French connection: An enlightening international research exchange

Paris, France, United States, Research, cyberphysical systems, cybersecutiry, Arizona, engineering

Ira A. Fulton Schools Schools of Engineering doctoral student Imane Lamrani (third from right) poses near the base of the Eiffel Tower with peers from universities in France and the United States during a recent trip to Paris as part of an international doctoral student research exchange program. Photo courtesy of Imane Lamrani.

A whirlwind week in France was part of Imane Lamrani’s summer — seven fast-paced days that left her a bit fatigued but energized more than ever to succeed at the research she’s doing to earn her doctoral degree in computer engineering in the Ira A. Fulton Schools of Engineering.

The experience “was way beyond what I expected,” Lamrani says of her time with fellow doctoral students from universities in France and the United States.

From among 120 applicants, she was one of only 10 American computer science and computer engineering doctoral students chosen for this summer’s session of the French-American Doctoral Exchange Program organized by the Office for Science and Technology of the French Embassy in the United States.

The theme was cyberphysical systems and their applications, one of the major thrusts of Lamrani’s research pursuits.

“I was amazed by the quality of the work being done,” she says of the presentations by fellow students, and by engineers and scientists at major laboratories and research centers in Paris, Grenoble and Rennes.

Workshops and demonstrations covered an array of endeavors in computing systems, information technologies, image and signal processing, control systems, cybersecurity, and human-robot interaction, as well as “smart” systems, including “smart home” technologies.

Lamrani also got helpful insights from feedback she received on her own research presentations.

“I am going to apply all of what I learned there to enhance the quality of my research,” she says.

She and the other students from American universities also learned about internships and postdoctoral positions available at some of France’s laboratories, as well as opportunities to collaborate with French researchers.

The French and American students are staying in touch with each other, and exploring possibilities to team up on research efforts.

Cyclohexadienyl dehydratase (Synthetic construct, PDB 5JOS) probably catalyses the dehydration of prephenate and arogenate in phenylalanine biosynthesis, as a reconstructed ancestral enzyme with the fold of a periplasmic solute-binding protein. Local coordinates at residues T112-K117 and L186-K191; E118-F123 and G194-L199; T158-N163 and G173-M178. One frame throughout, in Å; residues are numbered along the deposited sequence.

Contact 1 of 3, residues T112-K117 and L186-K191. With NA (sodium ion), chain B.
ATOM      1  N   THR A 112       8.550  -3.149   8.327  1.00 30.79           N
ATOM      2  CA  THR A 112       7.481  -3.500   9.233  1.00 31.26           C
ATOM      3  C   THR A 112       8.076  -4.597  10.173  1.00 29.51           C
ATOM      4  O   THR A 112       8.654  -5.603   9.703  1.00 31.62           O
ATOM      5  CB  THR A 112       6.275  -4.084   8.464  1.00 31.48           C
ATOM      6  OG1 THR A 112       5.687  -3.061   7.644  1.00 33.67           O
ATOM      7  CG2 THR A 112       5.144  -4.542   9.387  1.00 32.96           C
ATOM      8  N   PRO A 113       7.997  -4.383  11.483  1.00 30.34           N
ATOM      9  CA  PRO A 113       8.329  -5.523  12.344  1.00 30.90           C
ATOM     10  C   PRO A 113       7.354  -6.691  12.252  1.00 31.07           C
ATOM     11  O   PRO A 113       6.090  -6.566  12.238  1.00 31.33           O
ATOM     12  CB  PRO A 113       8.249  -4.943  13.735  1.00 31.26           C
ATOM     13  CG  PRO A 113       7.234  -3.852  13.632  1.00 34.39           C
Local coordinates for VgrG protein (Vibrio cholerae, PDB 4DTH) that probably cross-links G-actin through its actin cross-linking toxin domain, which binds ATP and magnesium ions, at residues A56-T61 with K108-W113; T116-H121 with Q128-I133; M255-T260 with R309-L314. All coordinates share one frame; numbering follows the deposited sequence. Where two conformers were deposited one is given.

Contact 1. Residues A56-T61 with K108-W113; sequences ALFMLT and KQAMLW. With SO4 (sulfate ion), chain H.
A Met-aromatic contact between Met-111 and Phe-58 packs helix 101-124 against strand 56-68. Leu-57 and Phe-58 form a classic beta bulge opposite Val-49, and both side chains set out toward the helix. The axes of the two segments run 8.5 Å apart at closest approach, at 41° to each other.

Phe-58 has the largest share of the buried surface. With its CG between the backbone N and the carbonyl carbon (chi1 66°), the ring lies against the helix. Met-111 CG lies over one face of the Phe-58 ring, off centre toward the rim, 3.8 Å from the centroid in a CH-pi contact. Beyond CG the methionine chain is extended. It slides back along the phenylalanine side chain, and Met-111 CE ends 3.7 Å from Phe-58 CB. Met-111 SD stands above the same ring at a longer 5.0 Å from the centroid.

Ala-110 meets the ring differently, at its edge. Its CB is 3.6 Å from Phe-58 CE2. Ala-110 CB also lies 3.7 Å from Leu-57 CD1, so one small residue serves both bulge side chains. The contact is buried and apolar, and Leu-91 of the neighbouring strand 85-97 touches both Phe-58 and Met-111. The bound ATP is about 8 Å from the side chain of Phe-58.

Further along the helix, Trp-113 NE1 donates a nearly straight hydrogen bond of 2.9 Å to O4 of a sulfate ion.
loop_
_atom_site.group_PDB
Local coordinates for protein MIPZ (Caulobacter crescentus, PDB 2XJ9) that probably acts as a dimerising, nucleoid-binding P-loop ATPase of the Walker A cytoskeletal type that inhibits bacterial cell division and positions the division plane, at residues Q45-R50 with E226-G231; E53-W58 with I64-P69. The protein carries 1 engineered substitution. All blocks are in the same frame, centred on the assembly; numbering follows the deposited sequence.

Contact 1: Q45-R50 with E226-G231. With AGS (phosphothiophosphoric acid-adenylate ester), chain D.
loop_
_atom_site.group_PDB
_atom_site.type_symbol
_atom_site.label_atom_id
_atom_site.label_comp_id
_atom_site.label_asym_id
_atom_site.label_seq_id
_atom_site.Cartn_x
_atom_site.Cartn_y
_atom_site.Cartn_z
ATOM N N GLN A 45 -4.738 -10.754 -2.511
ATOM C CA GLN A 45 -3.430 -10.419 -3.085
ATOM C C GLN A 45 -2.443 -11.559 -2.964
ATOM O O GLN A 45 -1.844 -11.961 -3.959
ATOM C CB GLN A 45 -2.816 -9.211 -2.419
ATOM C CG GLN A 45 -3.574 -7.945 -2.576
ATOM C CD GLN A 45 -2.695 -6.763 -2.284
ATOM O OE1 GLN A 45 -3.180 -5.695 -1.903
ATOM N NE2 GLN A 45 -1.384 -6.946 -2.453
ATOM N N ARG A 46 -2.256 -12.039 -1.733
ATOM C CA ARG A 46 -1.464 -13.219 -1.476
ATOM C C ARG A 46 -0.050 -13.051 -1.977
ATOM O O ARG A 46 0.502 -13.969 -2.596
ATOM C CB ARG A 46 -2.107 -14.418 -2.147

“We have a group platform where we talk, share pictures and ideas,” she says, “and we are discussing some ideas for collaborations.”

Paris, France, United States, research, cyberphysical systems, cybersecurity

After she earns a doctoral degree in computer engineering at ASU, Imane Lamrani plans to return to her home in Morocco and contribute to the research community in her country. Photo courtesy of Imane Lamrani.

For now, Lamrani is conducting her research in the iMPACT Lab (short for intelligent, mobile, pervasive, autonomous, computing and communication technologies), which is directed by her doctoral studies supervisor, Professor Sandeep Gupta, interim director of the School of Computing, Informatics, and Decision Systems Engineering.

Lamrani arrived at Arizona State University almost two years ago after earning bachelor’s and master’s degrees in electronic telecommunications, computer science and intelligent systems at universities in Morocco, her home country, and then a master’s degree in computer systems and software design from Jacksonville State University in Alabama.

She says she chose to seek her doctoral degree in the Fulton Schools  because of its comparatively high rankings in computer science and engineering, and the quality of its laboratories.

A “familial reason” also factored into her decision. One of her sisters, Soukaina, is studying for a master’s degree in global management in ASU’s Thunderbird School of Global Management.

Lamrani hopes to eventually become a university professor and return to Morocco to bring the benefits of what she is learning from American education and culture to her country.

In particular, she wants to broaden awareness of America’s advanced research methods and systems among leaders of Morocco’s science and engineering communities.

One of her messages will undoubtedly be about the benefits of cultural exchange and collaboration with researchers in other countries.

“It’s something I highly recommend, especially to students,” Lamrani says. “They will definitely learn things of great value that will help their careers. It’s been an enlightening experience for me.”

Joe Kullman, joe.kullman@asu.edu 480-965-8122 Ira A. Fulton Schools of Engineering